Ban on cloning humans gets step closer to reality

House vote today may also forbid cloning of embryos for research purposes.

The US House of Representatives is expected today to take the first step toward a ban on human cloning, action that has garnered public and scientific support worldwide. Many nations already have bans in place - including Britain, France, and Germany. Russia approved a five-year moratorium last Friday.

But the House may pass legislation that goes beyond a ban on reproductive cloning to also make it a crime to clone human embryos for research purposes.

This would be an unprecedented federal action in restricting biomedical research in this country, and the debate in both the House and Senate will be over whether the situation justifies such a bold step.

Scientists, the biotech industry, and some patient advocacy groups say "absolutely not." Such restrictions, they say, would only cut off promising avenues of research with potential to benefit millions.

"Cloning techniques in research are integral to the production of breakthrough medicines," says the Biotechnology Industry Organization, and cutting them off "will limit patients' access to possibly life-saving products."

Other scientists, bioethicists, and religious groups say "absolutely." They maintain that society must take a stand and set boundaries prohibiting the manufacture and manipulation of human life, at whatever stage, in the laboratory. "Once embryonic clones are produced in laboratories, the eugenic revolution will have begun," Leon Kass, a biochemist and professor of ethics at the University of Chicago, said in a House hearing. "We have here a golden opportunity to exercise deliberate human command over where biotechnology may be taking us."

House committees have held hearings on two bills. The Bush administration backs the more comprehensive ban sponsored by Rep. David Weldon (R) of Florida, which prohibits the use of human cloning technology to produce a living organism at any stage of development, or to ship or receive a cloned embryo. It doesn't affect cloning of plants, other animals, molecules, DNA, or cells other than embryos. The House Judiciary Committee approved this bill last week in a vote strictly along party lines, with Republicans in favor.

A second bill sponsored by Rep. James Greenwood (R) of Pennsylvania prohibits cloning to initiate a pregnancy, but specifically protects other "therapeutic cloning."

The Weldon bill will be presented for a full House vote today, with the Greenwood bill offered as a substitute via amendment.

"If this vote goes along party lines, then 'therapeutic cloning' is a lost cause," says Robert Lanza, vice president for medical and scientific development at Advanced Cell Technology (ACT) in Worcester, Mass. "All the patented solutions we're going to try to work out will be stopped dead."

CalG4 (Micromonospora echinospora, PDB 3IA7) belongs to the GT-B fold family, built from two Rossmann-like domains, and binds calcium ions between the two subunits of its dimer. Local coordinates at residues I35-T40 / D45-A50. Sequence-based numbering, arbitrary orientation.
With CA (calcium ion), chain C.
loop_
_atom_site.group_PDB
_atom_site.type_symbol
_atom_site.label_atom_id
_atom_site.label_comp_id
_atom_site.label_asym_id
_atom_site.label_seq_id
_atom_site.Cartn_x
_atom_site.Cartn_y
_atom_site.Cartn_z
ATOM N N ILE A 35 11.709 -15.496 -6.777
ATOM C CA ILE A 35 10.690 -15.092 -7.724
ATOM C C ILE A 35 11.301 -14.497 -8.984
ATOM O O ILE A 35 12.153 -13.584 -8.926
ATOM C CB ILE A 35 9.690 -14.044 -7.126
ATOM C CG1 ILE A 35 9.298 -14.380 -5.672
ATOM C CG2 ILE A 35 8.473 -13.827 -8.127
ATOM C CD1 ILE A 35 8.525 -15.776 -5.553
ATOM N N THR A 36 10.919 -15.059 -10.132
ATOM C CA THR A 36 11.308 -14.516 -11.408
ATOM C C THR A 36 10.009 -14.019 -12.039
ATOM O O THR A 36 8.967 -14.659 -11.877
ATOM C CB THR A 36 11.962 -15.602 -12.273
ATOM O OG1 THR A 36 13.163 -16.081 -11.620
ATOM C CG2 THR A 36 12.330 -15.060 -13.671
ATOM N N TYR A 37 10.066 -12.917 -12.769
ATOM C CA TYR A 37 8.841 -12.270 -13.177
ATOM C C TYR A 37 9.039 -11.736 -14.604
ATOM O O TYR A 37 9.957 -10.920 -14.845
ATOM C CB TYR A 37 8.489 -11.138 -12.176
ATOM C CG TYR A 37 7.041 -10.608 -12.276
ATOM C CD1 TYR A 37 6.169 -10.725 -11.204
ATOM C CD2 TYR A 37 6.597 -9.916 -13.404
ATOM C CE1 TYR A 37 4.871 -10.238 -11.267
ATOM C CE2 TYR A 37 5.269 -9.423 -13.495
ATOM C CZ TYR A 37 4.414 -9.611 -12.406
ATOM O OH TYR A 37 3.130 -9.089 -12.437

Dr. Lanza is counting on a more favorable reception in the Senate.

ACT startled the world earlier this month with the news that it was already working on cloning human embryos, but will not divulge the status of its work.

Pointing to the potential of their work, Lanza says ACT has been using therapeutic cloning in experiments to give cows brand new immune systems, which could be a basis for treating autoimmune diseases. ACT has cloned 50 cows, and Lanza insists that - contrary to statistics given by other researchers - "4 of 5 cloned cows are absolutely normal."

The controversy over human cloning for research is central to the human-stem-cell debate. While anti-abortion and some religious groups oppose any use of human embryos in research that destroys them, some have been willing to back research using "spare" embryos from fertility clinics that would otherwise be discarded. President Bush is still mulling his decision on federal funding of such research.

But creation of embryos in order to harvest stem cells had been considered off limits, and Americans oppose it by a 54 to 38 percent margin, according to a Gallup poll.

Researchers say that cloning embryos offers a special potential - developing tissues for repairing patients' cells that would be an identical match for them. "That's the research that people are interested in pursuing as the 'Cadillac' of stem-cell work - and that's the piece that gets caught in this bill," says Margaret McLean, director of biotechnology ethics at Santa Clara University in California.

Several testifiers before Congress, including David Prentice, professor of life sciences at Indiana State University, took issue with the necessity for cloning to achieve that aim, insisting that recent studies demonstrate that adult stem cells can form many more kinds of tissues than anticipated. Those cells could be taken from a patient, without the need for egg donors or a cloning process that "treats embryos as a commodity," said Dr. Prentice.

Critics of the Greenwood bill say it licenses embryo production, encouraging the commodification of human life and opening the way to other forms of genetic manipulation, such as "designer children" and eugenics.

Britain is the one country that has approved cloning for research purposes, within strict limits. Vigorous debates are under way in France, Germany, and Australia. Russia's new ban also prohibits the import and export of cloned embryos. Draft legislation proposed by the Canadian government would ban human cloning both for reproduction and research.

(c) Copyright 2001. The Christian Science Monitor

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